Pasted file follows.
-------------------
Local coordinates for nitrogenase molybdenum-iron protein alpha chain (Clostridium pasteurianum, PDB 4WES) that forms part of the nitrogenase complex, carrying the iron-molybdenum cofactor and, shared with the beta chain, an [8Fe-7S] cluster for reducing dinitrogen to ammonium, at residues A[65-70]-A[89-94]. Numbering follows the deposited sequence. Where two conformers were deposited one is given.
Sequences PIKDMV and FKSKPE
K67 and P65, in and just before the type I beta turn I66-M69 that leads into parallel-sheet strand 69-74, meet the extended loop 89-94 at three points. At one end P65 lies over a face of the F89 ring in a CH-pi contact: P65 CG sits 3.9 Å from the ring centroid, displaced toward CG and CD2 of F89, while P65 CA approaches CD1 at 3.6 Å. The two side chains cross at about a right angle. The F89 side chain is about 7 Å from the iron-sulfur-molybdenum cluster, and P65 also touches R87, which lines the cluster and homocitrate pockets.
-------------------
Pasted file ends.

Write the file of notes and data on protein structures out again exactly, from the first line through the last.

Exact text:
Local coordinates for nitrogenase molybdenum-iron protein alpha chain (Clostridium pasteurianum, PDB 4WES) that forms part of the nitrogenase complex, carrying the iron-molybdenum cofactor and, shared with the beta chain, an [8Fe-7S] cluster for reducing dinitrogen to ammonium, at residues A[65-70]-A[89-94]. Numbering follows the deposited sequence. Where two conformers were deposited one is given.
Sequences PIKDMV and FKSKPE
K67 and P65, in and just before the type I beta turn I66-M69 that leads into parallel-sheet strand 69-74, meet the extended loop 89-94 at three points. At one end P65 lies over a face of the F89 ring in a CH-pi contact: P65 CG sits 3.9 Å from the ring centroid, displaced toward CG and CD2 of F89, while P65 CA approaches CD1 at 3.6 Å. The two side chains cross at about a right angle. The F89 side chain is about 7 Å from the iron-sulfur-molybdenum cluster, and P65 also touches R87, which lines the cluster and homocitrate pockets.